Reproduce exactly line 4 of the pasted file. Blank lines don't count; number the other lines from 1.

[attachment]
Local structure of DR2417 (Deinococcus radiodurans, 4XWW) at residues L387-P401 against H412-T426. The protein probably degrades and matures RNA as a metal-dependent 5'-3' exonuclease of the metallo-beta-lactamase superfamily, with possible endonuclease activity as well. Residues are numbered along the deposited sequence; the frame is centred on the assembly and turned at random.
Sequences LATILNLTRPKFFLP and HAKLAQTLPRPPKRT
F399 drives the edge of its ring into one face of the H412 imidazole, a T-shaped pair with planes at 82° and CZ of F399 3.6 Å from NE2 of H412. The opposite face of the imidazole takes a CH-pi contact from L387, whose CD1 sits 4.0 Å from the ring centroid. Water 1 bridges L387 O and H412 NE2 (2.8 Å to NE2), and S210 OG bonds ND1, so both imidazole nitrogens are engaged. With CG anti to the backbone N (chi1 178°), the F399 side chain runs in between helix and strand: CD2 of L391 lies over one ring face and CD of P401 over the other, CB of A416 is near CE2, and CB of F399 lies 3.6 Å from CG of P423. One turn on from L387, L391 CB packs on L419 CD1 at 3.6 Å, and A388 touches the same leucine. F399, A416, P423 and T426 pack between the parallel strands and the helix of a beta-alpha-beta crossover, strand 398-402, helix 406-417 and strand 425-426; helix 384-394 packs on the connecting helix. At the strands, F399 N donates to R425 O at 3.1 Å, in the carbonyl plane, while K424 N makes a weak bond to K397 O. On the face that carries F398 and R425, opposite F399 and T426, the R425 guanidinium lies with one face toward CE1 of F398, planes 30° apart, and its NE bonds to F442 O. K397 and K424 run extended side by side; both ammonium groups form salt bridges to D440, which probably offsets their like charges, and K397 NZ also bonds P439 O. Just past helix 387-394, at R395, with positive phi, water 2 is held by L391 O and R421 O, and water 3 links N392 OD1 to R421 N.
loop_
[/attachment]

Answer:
loop_